why we should pay such intellectual exercises from our taxes

He's a highschool student and did this in his spare time. Not a single additional Euro was 'wasted' on this (and if it is correct it will be immensely valuable in a number of fields)
like the cold fusion or antigravity drives are ignored for years

Both did get money for tests. THAT was money truly wasted.

Your ignorance is staggering.
radioisotope
5 / 5 (16) May 29, 2012
You trolling Origin? If you understand numerical methods as you appear to, you should understand the value of an analytic solution from a computational standpoint. Ideally, they are to computational resources what straight flat roads are to gasoline in an engine.

Oh wait. Cold fusion, anti gravity drives?...now I understand. Never mind.
Russkiycremepuff
2.1 / 5 (11) May 29, 2012
If it had taken place in India, I would have been very skeptical because Indian press publishes many fraudulent stories that never happened. Although there are those who are truly mysterious and may have some basis in fact. But being that the boy is a scholar in Germany, I should think that the Germans are much stricter in their estimation of genius and will insist on proven results. That the child was studying calculus at the age of six is quite impressive.
Many Indians believe in reincarnation. Perhaps Sir Isaac Newton has come back in the form of 16 year old to accomplish unfinished business?
TheGhostofOtto1923
2 / 5 (12) May 29, 2012
Many Indians believe in reincarnation. Perhaps Sir Isaac Newton has come back in the form of 16 year old to accomplish unfinished business?
-You mean like pirouette/Ritchieguy keeps coming back to deposit new inanities like no one would notice? From another thread:

Hey russkiyRitchie
Yes, gold can be cast with lost wax method.
Nobody said anything about lost wax method. That was ritchies idea and you wouldn't have known that unless you are him.

You've outed yourself yet again you stupidass.
antialias_physorg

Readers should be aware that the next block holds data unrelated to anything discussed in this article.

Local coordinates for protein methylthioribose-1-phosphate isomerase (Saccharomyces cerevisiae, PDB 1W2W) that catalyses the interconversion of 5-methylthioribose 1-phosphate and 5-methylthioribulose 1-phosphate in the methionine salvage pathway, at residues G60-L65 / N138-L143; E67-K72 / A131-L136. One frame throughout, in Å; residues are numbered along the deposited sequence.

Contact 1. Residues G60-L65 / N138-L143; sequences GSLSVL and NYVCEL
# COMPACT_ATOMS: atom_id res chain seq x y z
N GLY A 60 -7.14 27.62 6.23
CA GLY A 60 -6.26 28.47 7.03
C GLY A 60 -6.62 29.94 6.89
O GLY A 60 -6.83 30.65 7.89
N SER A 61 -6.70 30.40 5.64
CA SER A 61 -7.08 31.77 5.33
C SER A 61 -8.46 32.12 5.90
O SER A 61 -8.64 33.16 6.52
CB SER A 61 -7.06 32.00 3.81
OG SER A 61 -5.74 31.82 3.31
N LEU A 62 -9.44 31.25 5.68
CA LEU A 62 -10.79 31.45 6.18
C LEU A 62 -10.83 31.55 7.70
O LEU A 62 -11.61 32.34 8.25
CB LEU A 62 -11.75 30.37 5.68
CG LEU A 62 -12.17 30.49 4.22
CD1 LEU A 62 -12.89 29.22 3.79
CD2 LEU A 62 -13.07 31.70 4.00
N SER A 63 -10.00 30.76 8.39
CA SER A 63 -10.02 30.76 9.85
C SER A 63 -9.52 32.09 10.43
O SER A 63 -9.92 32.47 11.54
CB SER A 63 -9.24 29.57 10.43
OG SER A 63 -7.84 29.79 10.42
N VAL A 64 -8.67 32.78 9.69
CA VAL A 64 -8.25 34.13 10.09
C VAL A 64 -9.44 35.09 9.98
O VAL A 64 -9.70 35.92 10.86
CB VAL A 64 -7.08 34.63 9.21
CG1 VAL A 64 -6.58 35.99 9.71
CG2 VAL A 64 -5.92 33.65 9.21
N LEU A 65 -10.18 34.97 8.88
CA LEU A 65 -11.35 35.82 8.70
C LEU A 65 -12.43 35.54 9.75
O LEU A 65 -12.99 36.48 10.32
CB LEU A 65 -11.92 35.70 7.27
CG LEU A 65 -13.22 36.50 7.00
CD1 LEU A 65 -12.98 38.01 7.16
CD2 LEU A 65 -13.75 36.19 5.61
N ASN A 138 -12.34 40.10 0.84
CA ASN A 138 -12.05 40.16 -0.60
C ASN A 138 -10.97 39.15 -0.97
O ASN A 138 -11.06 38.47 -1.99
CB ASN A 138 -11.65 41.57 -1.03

5 / 5 (11) May 29, 2012
Give it a rest Otto. That he was a sockpuppet was clear from the word 'go'.

It would be funny if it weren't so pathetic.
tj1616
5 / 5 (2) May 29, 2012
I believe that both a boundary layer and turbulent fluid flows are needed to describe the air resistance in this problem. How can one develop an analytical solution to a problem involving turbulence?
zakolyev
4.6 / 5 (5) May 29, 2012
This is not how to do science journalism. When someone solves a problem, you say what it's called. You don't just talk about the people surrounding it.
davhaywood
5 / 5 (9) May 29, 2012
This example just points to the uselessness of these formal derivations: the particle simulation can handle much more complex situation effortlessly, whereas the analytical solution is useless in most of practical applications. Now the question arises, why we should pay such intellectual exercises from our taxes? We should adopt similar model here, like for financing of art or various sport or personal records collected in Guinness book. Whereas the really useful findings, like the cold fusion or antigravity drives are ignored for years. The mainstream physics proved its separation from reality again.


Have you never heard of great scientific innovations derived from curiosity-driven science? Electromagnetism, penicillin, etc. Governments, if they were actually wise and run by competent people rather than lawyers, would ramp up funding for science as the payback tends to be handsome.
axemaster
1 / 5 (4) May 29, 2012
Weird... I thought these things were long solved. I suspect the reason the solutions weren't found until now was because nobody bothered to look. I'm sure that he's very smart, but let's not get overexcited here...
Terriva
1.2 / 5 (20) May 29, 2012
What he did here was not numerical simulation. It was to give an exact solution (including air resistance)..
This is just what I'm talking about. It's mathematically exact solution of certain situation, but useless from practical perspective anyway. This solution still neglects many aspects of real situation, like the rotation of ball, dissipation of energy and variable elasticity of ball under impact - which will affect the actual path of ball even more, than the air resistance. It's waste of money and effort from this perspective.
Have you never heard of great scientific innovations derived from curiosity-driven science? Electromagnetism, penicillin, etc.